Investors love to speculate about finding the next Uber or Airbnb, but the custodians of capital at Australian superannuation funds should be more focused on how these “disruptor” businesses affect the outlook for today’s blue-chip stocks.

After all, that is where they are heavily invested today and, thereby, stand to lose. And while it is extremely difficult to pick the new crop of winners, it is perhaps easier to spot the incumbents that risk going the way of the dinosaurs.

That was the warning issued by Goldman Sachs executive director and equity research analyst Gabriel Wilson-Otto, who said the negative impact of technological disruption on incumbent market leaders was too often “glossed over” in conversations about how innovation is changing the investment landscape for local super funds.

Speaking at the Responsible Investment Association of Australasia’s annual conference, held in Sydney, November 15-16, 2017, Wilson-Otto shared findings from recent research by the US investment bank to evaluate and quantify the risk of disruption to incumbents.

Goldman Sachs researchers found that the Australian economy has unique characteristics, such as population size and density, that make certain sectors of its business landscape particularly prone to disruption.

“Australia typically has much more consolidated industries than offshore,” Wilson-Otto said. “We also typically have a higher infrastructure cost to serve each customer. When you combine that with relatively high wages and high rent, it means that you can’t afford to fragment an industry as much as you can within the US, or Europe, or other areas.”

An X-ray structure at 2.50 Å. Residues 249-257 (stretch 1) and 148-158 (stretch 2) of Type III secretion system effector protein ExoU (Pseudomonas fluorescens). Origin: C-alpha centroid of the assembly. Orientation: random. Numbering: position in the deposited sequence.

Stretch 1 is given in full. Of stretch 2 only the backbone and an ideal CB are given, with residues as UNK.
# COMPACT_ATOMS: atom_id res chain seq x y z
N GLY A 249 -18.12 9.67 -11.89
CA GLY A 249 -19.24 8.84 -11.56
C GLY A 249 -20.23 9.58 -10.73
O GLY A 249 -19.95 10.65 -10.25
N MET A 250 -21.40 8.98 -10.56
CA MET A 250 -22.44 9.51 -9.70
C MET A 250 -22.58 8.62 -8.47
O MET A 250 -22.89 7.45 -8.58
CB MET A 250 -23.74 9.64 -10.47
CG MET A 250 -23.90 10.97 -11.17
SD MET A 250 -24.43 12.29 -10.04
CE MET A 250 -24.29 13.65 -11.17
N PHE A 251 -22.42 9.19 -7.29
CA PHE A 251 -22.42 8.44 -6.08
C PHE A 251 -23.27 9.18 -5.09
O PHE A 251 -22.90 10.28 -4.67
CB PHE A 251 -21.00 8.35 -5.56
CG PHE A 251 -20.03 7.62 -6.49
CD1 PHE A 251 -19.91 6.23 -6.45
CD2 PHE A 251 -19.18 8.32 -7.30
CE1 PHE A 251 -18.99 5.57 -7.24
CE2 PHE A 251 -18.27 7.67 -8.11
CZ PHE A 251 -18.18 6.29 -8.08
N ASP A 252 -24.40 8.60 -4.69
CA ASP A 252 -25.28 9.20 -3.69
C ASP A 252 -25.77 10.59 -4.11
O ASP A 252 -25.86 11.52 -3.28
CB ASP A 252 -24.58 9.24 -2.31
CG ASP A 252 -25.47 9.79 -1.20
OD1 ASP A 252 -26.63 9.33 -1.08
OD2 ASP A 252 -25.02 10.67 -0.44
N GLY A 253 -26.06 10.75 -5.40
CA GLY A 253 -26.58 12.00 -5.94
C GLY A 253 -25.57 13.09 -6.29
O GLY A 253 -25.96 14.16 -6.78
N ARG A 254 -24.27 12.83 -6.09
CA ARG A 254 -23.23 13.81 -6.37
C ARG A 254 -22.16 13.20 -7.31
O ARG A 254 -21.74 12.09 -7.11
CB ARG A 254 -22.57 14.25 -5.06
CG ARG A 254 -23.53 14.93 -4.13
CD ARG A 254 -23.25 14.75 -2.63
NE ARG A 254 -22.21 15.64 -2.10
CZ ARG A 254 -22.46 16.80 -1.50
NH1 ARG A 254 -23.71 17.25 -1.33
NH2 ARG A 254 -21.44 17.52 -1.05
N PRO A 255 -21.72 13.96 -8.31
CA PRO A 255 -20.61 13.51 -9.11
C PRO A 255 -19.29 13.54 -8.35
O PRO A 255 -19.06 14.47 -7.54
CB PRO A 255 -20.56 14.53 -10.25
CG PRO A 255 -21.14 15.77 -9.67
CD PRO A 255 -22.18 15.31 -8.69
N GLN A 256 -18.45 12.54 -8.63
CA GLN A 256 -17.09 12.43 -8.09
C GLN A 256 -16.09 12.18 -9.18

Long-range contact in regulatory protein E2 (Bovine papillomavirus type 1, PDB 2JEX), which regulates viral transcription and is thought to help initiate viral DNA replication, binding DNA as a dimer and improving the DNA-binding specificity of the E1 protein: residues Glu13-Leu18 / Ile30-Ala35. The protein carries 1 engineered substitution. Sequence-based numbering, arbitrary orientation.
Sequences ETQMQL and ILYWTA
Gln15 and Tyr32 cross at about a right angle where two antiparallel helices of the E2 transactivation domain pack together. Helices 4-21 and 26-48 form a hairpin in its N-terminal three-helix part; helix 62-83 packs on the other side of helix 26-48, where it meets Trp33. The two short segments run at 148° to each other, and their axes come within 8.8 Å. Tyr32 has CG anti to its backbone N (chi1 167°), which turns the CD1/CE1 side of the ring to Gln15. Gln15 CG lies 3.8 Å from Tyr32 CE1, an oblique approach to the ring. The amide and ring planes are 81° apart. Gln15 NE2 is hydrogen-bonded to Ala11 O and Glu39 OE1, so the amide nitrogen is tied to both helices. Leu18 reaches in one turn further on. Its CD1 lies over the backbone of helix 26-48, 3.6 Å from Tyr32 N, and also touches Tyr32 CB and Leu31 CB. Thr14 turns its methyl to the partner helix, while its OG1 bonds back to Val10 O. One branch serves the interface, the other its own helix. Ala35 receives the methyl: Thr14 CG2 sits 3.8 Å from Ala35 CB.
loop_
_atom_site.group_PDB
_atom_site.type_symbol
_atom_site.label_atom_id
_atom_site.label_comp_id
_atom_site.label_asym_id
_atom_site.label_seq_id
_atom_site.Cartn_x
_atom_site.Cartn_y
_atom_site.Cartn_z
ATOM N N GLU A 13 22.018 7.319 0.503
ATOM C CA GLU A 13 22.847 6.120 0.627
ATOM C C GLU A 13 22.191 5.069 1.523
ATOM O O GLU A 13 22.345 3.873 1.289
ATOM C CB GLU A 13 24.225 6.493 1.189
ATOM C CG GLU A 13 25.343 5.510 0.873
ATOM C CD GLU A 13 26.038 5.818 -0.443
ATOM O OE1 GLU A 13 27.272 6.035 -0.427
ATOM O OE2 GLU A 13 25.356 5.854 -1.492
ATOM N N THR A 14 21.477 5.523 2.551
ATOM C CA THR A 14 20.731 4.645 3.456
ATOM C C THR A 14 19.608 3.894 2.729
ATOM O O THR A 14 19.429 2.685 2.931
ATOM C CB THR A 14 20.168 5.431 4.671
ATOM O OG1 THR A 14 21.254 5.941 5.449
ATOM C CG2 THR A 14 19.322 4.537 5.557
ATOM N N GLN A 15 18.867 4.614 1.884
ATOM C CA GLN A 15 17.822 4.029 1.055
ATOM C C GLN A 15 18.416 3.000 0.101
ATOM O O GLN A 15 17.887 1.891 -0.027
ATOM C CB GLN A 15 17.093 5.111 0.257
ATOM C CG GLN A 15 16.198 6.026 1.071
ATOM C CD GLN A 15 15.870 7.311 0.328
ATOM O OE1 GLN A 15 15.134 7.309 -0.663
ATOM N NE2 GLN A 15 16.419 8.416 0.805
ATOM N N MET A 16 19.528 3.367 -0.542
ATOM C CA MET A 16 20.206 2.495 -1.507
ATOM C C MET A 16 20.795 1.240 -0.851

These factors lead to business models with a lot of asset intensity and higher prices to get the same overall returned compared with international developed market peers. Historically, if a company wanted to enter the market and compete in this environment, it would need to replicate the required infrastructure.

In the new digital economy, barriers to entry are lower and the infrastructure burden is no longer a competitive advantage.

“The disruptors now have a huge opportunity to come in – facing structurally lower costs and high prices that they can easily undercut – and offer a superior or more tailored service,” Wilson-Otto said.

When an industry is disrupted, it poses thorny problems for investors who want to see incumbents respond in a way that will ensure the business survives and thrives long term.

What is often required is self-disruption: a complete repositioning of the business.

“The problem is that for every dollar a department store shifts online, they typically lose about 30 cents in the dollar,” Wilson-Otto said. CEOs who want to defend against new entrants to their market must reinvest in capital, lower earnings forecasts and “accept that a lot of the stores you’ve opened over the last five or 10 years, or the infrastructure investment that you’ve made, was probably the wrong decision.”

That’s not an appealing option for a company incentivised via total shareholder returns.

“They’re not going to hit their targets, they’re not going to get paid, and the board will have to do a mea culpa and accept that they should have seen this coming, but didn’t,” Otto-Wilson said. As a result, the type of dynamic response needed in order to deal with these issues is often constrained.

The solution to much of this lies with corporate governance: remuneration culture, the strength of the board, and the level of incentive towards innovation. “Are you attracting people within an organisation that are going to be able to deal with these issues?” Wilson-Otto asked. “Or do you have [a] culture [where] no one innovative wants to work for you because you’re the dinosaur who’ll never change?”

While it’s important that companies have a strategy in place to deal with disruption, it’s equally important to communicate that strategy to investors, said Macquarie Group’s head of ESG research in Australia Phineas Glover.

Companies “can be hit quite hard if they’re effectively an income stock, [in which] their shareholders are just looking forward to their dividend, and suddenly the company announces its going to spend $150 million developing a digital marketplace,” Glover said. “It really is important that they take investors on a journey and give strong milestones in terms of what it is they’re actually trying to do to.”